Rift Valley fever (RVF) is a viral disease caused by the RVF virus which is of the “Phlebovirus” type. It is spread by either touching infected animal blood, breathing in the air around an infected animal being butchered, drinking raw milk from an infected animal, or the bite of infected mosquitoes. Animals such as cows, sheep, goats, and camels may be affected. In these animals it is spread mostly by mosquitoes. It does not appear that one person can infect another person.
The mild symptoms may include fever, muscle pains, and headaches which often last for up to a week. In humans, the virus can cause several syndromes. Usually, sufferers have either no symptoms or only a mild illness with fever, headache, muscle pains, and liver abnormalities. In a small percentage of cases (< 2%), the illness can progress to hemorrhagic fever syndrome, meningoencephalitis (inflammation of the brain and tissues lining the brain), or affect the eye.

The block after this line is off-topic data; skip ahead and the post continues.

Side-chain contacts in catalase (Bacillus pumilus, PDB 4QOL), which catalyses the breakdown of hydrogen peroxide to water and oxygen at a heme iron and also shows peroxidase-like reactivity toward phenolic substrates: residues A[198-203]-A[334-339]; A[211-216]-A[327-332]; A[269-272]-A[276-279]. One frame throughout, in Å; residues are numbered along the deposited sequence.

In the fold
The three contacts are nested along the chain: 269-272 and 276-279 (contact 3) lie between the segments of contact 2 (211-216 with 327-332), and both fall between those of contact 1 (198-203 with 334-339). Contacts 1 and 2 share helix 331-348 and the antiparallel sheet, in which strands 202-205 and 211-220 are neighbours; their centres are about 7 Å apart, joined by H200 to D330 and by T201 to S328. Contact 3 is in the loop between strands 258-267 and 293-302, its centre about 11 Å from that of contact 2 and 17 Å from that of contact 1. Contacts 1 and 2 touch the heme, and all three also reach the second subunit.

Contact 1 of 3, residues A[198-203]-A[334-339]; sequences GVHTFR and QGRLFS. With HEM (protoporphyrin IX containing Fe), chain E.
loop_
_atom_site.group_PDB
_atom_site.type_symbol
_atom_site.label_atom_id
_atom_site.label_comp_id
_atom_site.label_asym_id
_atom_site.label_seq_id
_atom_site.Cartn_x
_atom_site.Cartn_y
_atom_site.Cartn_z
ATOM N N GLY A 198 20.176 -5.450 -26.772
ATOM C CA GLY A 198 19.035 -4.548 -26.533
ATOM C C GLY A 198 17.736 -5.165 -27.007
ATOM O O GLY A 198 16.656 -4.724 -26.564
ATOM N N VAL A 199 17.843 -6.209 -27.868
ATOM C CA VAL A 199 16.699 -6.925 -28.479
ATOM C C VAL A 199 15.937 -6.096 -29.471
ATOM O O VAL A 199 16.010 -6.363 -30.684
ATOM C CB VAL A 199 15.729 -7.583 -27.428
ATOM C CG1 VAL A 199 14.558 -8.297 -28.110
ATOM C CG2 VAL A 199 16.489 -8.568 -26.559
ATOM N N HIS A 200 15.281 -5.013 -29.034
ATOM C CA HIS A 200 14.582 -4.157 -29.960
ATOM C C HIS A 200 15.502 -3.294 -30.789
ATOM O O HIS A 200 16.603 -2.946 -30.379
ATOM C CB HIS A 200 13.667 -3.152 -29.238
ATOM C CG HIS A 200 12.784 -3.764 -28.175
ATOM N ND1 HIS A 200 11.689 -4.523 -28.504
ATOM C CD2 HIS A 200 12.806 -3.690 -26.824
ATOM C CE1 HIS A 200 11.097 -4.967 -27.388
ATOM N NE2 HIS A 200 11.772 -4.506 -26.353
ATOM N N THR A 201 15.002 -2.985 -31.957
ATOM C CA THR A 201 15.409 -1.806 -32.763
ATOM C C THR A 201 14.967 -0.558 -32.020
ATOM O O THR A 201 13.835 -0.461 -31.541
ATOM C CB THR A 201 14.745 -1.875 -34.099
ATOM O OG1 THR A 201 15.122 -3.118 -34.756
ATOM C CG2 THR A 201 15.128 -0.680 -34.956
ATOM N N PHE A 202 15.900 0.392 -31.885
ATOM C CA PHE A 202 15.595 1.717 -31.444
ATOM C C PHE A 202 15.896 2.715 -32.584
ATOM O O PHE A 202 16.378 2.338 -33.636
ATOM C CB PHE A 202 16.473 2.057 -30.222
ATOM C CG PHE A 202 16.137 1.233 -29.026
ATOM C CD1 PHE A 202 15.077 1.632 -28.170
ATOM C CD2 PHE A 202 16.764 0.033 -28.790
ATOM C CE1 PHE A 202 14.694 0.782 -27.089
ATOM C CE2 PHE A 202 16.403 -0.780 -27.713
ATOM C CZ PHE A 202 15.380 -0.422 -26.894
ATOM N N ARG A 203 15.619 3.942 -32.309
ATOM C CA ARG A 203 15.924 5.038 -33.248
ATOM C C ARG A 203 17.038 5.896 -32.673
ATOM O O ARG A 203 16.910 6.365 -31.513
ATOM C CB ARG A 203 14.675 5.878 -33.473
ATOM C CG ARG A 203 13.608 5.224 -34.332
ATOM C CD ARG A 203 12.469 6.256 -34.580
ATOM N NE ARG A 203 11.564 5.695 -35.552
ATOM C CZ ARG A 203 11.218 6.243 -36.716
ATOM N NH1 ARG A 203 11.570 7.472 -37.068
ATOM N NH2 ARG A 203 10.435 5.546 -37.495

In most human cases, the rift valley fever is relatively mild and of short duration, no specific treatment is required for these patients. For the more severe cases, the predominant treatment is general supportive therapy. An inactivated vaccine has been developed for human use. However, this vaccine is not licensed and is not commercially available. It has been used experimentally to protect veterinary and laboratory personnel at high risk of exposure to RVF.
RVF outbreaks occur across the world, with outbreaks occurring elsewhere infrequently. In 1977–78, an estimated 200,000 people were infected and there were at least 594 deaths. As of 8 April 2010, the Ministry of Health had reported 87 human cases infected with Rift Valley fever (RVF), including two deaths. Sporadic cases of RVFV infection in animals have been documented in recent years.